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Are newer medical IoT devices less secure than old ones?

Experts differ on whether older connected medical devices or newer ones are more to blame for making healthcare networks more vulnerable to cyberattack.The classic narrative of insecure IoT centers on the integration of older devices into the network. In some industries, those devices pre-date the internet, sometimes by a considerable length of time, so it’s hardly surprising that businesses face a lot of challenges in securing them against remote compromise.To read this article in full, please click here READ MORE HERE…

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ISO/SAE 21434: It’s time to put the brakes on connected car cyber-threats

Connected cars are on the move. Globally their number is set to grow 270% between 2018 and 2022 to reach an estimated 125 million in a couple of years. Increasingly, these vehicles are more akin to high-performance mobile computers with wheels than traditional cars, with features including internet access, app-based remote monitoring and management, advanced…
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Connected Car Standards – Thank Goodness!

Intelligent transportation systems (ITS) require harmonization among manufacturers to have any chance of succeeding in the real world. No large-scale car manufacturer, multimodal shipper, or MaaS (Mobility as a Service) provider will risk investing in a single-vendor solution. Successful ITS require interoperable components, especially for managing cybersecurity issues. See https://www.trendmicro.com/vinfo/us/security/news/intelligent-transportation-systems for a set of reports…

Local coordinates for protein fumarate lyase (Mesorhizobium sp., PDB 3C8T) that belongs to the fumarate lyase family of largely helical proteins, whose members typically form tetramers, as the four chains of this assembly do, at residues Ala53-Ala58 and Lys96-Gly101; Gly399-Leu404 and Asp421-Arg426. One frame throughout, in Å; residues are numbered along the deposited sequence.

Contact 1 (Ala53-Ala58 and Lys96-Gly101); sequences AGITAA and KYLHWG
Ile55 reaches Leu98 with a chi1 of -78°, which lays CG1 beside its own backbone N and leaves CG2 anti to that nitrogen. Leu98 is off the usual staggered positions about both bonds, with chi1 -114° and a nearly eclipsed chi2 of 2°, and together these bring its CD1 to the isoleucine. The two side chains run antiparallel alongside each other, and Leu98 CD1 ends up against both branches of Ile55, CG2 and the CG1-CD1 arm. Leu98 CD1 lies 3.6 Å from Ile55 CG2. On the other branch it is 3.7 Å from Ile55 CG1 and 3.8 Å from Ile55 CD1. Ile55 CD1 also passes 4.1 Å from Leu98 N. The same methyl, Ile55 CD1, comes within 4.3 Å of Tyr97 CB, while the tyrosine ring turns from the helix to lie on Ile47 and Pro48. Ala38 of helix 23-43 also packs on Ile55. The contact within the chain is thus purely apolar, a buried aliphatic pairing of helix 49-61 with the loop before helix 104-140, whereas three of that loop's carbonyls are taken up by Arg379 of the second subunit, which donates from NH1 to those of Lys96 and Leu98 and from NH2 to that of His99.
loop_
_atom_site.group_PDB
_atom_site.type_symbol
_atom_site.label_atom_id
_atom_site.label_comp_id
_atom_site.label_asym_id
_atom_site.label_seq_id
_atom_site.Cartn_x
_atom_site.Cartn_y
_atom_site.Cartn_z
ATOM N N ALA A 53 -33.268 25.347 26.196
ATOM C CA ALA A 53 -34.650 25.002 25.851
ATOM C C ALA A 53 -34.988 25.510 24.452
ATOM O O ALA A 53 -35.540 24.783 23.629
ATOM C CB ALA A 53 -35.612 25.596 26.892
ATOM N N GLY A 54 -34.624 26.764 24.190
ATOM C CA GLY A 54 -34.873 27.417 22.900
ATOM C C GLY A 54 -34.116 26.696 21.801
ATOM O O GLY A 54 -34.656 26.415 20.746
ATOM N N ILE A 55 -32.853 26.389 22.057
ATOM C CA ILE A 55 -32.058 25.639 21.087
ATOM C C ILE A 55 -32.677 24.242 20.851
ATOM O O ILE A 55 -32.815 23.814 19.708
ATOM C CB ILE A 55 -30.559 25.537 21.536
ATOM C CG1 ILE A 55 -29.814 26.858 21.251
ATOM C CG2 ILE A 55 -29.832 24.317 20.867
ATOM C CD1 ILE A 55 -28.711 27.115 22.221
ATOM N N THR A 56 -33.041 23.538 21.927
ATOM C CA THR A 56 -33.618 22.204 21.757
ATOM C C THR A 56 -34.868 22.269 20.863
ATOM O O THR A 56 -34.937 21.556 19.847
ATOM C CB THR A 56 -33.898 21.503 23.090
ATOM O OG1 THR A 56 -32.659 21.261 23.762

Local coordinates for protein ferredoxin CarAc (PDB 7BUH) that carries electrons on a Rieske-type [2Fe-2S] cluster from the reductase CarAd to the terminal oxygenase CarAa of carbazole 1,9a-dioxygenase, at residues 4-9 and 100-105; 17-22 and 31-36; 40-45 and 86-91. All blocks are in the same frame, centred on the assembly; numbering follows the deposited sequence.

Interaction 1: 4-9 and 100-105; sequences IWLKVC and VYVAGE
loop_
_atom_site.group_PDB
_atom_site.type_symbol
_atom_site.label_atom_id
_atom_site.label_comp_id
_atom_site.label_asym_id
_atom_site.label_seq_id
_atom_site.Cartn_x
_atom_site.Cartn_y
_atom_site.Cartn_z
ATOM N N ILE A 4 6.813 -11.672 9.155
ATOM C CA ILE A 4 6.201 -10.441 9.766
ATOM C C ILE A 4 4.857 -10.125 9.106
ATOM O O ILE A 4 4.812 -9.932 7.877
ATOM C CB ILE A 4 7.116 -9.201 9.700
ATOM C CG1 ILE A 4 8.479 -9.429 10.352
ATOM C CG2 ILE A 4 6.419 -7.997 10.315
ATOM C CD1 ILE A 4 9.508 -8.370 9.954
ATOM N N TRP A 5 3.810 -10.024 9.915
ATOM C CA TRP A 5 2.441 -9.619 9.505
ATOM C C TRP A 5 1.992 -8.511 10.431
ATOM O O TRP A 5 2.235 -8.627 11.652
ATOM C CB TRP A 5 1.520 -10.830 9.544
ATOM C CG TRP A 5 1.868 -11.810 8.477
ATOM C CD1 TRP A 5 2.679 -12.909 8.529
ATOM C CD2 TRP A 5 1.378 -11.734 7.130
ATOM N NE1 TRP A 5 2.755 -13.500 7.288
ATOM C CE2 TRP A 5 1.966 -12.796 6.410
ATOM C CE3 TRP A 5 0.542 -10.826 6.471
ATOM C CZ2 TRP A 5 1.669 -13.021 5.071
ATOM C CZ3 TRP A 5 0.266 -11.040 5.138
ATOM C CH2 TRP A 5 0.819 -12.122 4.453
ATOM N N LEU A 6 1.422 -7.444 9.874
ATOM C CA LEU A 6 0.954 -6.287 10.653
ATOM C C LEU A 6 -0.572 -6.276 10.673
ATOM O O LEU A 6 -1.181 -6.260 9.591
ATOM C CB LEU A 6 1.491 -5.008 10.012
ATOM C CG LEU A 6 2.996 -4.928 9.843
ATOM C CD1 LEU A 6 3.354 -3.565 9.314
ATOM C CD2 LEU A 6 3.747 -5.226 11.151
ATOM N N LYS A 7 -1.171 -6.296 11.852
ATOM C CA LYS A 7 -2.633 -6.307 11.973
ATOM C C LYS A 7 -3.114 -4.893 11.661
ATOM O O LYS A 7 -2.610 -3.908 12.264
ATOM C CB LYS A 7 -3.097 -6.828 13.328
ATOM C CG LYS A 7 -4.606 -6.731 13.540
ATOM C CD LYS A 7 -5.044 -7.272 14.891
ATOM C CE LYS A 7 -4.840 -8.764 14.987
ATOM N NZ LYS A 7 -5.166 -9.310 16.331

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Ripple20 TCP/IP flaws can be patched but still threaten IoT devices

A set of serious network security vulnerabilities collectively known as Ripple20 roiled the IoT landscape when they came to light last week, and the problems they pose for IoT-equipped businesses could be both dangerous and difficult to solve.Ripple20 was originally discovered by Israel-based security company JSOF in September 2019. It affects a lightweight, proprietary TCP/IP library created by a small company in Ohio called Treck, which has issued a patch for the vulnerabilities. Several of those vulnerabilities would allow for remote-code execution, allowing for data theft, malicious takeovers and more, said the security vendor.That, however, isn’t the end of the problem. The TCP/IP library that contains the vulnerabilities has been used in a huge range of connected devices, from medical devices to industrial control systems to printers, and actually delivering and applying the patch is a vast undertaking. JSOF said that “hundreds of millions” of devices could be affected. Many devices don’t have the capacity to receive remote patches, and Terry Dunlap, co-founder of security vendor ReFirm Labs, said that there are numerous hurdles to getting patches onto older equipment in particular.To read this article in full, please click here READ MORE HERE…